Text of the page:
Duck Heart Tartare Puttanesca

5 from 3 votes
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duck heart tartare puttanesca ready to eat
Photo by Holly A. Heyser

If there is a recipe that, over the years, has become my signature dish, it’s this tartare. I’ve made it many times, and on this epic book tour of mine, the chefs I’ve been working with have chosen to make it nearly a dozen times. So I’ve been thinking a lot about it lately.

Ironically, I first got the idea for making a duck heart tartare after I ate a similar beef heart tartare at Chef Chris Cosentino’s restaurant Incanto in San Francisco back in 2006 or so. Cosentino came up with the Puttanesca flavorings, which are basically the pantry staples of capers, olives, a little chile and tomatoes. The result is surprisingly non-threatening, taste-wise: Cool, a little sharp, a touch sweet from the tomatoes or roasted peppers, and very, very ducky. It’s one of my favorite little starters or party appetizers.

I know what you are thinking: Raw hearts? Duck hearts, especially? Ew, right? Actually, no. First off, hearts are just meat. But they are a special meat. The thing about hearts (of anything) is that they taste intensely of whatever they came out of, and duck hearts are no exception. They are also very tightly grained pieces of meat, which lend themselves to being minced fine. Perfect for a tartare.

As for hygienic concerns, I will normally use thawed hearts that had been frozen for several days (or more), just to be safe. That said, I’ve never heard of anyone getting sick or catching parasites from eating duck hearts. It’s still raw meat, however, so be sure to use only meats you really trust. That’s true for any tartare.

In winter I switch out the traditional plum tomatoes in puttanesca for roasted red pepper, stored under olive oil in a jar. I actually like it a little better than the tomatoes, as the roasted peppers have more flavor unless your tomatoes are really good.

Hank Shaw plating duck tartare
Photo by Holly A. Heyser

A word to the cook: Use a very sharp knife to cut the meat for the tartare, and take your time. Do not simply hack at the hearts and hope to get them small enough for a proper tartare — they will just get stringy and nasty. You need to actually mince the hearts by hand. This is easy when making tartare for a dinner party, but will take hours if you are serving 100. Just putting that out there…

Give this a go this holiday season. If nothing else, it will certainly start conversation at the party…

duck heart tartare puttanesca
5 from 3 votes

Duck Heart Tartare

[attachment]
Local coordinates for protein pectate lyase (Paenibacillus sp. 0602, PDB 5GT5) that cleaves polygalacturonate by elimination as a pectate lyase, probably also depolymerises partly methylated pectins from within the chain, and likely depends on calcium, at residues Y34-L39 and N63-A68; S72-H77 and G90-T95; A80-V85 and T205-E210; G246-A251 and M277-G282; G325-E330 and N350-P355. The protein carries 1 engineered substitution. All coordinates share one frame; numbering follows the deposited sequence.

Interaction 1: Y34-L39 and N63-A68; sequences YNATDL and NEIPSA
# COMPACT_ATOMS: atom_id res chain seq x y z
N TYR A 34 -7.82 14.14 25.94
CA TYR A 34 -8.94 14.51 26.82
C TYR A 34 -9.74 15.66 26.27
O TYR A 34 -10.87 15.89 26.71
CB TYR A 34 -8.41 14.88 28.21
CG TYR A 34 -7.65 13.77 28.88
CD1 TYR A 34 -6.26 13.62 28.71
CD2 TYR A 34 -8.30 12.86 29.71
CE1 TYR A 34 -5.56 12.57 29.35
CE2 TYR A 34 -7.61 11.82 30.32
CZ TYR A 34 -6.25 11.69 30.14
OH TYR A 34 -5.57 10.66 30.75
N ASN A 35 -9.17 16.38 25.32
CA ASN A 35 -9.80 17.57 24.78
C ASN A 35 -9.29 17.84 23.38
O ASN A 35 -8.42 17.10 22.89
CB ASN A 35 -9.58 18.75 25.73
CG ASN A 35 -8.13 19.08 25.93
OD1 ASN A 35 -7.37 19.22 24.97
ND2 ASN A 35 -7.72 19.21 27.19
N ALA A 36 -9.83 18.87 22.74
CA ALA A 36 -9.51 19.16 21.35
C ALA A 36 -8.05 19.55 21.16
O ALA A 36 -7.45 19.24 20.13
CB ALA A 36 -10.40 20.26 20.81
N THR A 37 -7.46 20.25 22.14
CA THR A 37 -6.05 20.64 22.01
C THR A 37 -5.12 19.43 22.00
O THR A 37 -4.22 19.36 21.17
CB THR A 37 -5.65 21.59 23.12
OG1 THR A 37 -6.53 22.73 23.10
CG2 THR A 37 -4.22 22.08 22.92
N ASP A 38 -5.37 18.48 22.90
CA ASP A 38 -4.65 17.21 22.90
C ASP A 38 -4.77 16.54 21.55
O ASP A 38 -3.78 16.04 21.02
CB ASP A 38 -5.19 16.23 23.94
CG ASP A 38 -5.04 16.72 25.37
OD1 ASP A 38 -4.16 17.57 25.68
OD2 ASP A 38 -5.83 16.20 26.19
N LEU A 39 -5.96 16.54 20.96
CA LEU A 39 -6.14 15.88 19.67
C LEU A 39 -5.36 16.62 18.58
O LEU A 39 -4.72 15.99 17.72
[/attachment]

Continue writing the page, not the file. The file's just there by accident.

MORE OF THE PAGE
This recipe can be done with any wild game heart, and you can sub in regular breast meat if you run short. But for the duck hunters out there -- or those who can lay their hands on a supply of duck hearts (try Asian markets) -- here is my version.
Course: Appetizer
Cuisine: Italian
Servings: 4 people
Author: Hank Shaw
Prep Time: 20 minutes
Cook Time: 0 minutes
Total Time: 20 minutes


  • 3 to 4 dozen duck or goose hearts, about 2/3 pound
  • 1 small fresh chile, sliced very thin
  • 1 tablespoon minced shallot
  • 1 1/2 tablespoons tiny capers
  • 1 tablespoon olives (green or black)
  • 1 teaspoon finely grated lemon zest
  • 2 to 3 tablespoons roasted red pepper, cut into pieces the size of the capers
  • 2 teaspoons fresh squeezed lemon juice
  • 2 teaspoons minced parsley
  • 2 teaspoons minced mint
  • Olive oil (use the good stuff!)
  • Salt
  • 1 large garlic clove per person


  • Trim off the top of the hearts -- the top end with the fat. Mince the hearts into pieces about the size of the capers and put into a bowl. Mince the olives well and put into the bowl. Add everything but the olive oil, lemon juice and herbs and mix gently to combine.
  • Slice the garlic cloves lengthwise thinly. If you want, bring about 1 cup of milk to a simmer and add the garlic cloves. Simmer for 1 minute, then drain and pat dry -- this will take some of the bitterness out of the garlic. I do this most of the time, but not always. To finish the garlic chips, put 3 to 4 tablespoons of olive oil in a small pan and fry the garlic cloves over medium-high heat until crispy, about 2 minutes. Do not let them brown, or they will become very bitter. Drain on paper towels.
  • Add the lemon juice, olive oil and herbs to the tartare and mix gently. To serve, put a large spoonful of the tartare on a plate and drizzle with olive oil, then top with garlic chips.


Calories: 17kcal | Carbohydrates: 2g | Protein: 1g | Fat: 1g | Saturated Fat: 1g | Cholesterol: 6mg | Sodium: 371mg | Potassium: 27mg | Fiber: 1g | Sugar: 1g | Vitamin A: 96IU | Vitamin C: 11mg | Calcium: 8mg | Iron: 1mg

Nutrition information is automatically calculated, so should only be used as an approximation.

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About Hank Shaw

Hey there. Welcome to Hunter Angler Gardener Cook, the internet’s largest source of recipes and know-how for wild foods. I am a chef, author, and yes, hunter, angler, gardener, forager and cook. Follow me on Instagram and on Facebook.

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  1. Do you think this would work well with deer loin? Also, why do you add the lemon, oil and herbs last? Is that right before you serve? Lastly, on the fresh chile, is that a hot chili?

    1. Brian: Sure, you could do it with venison loin. And yes, right before you serve. Keeps the lemon from discoloring the meat. And yes, a hot chile.

  2. Thank you for this recipe….we have ptarmigan up here in kodiak and tartare with the dark, dark meat of the hearts is venison elevated. Amazing….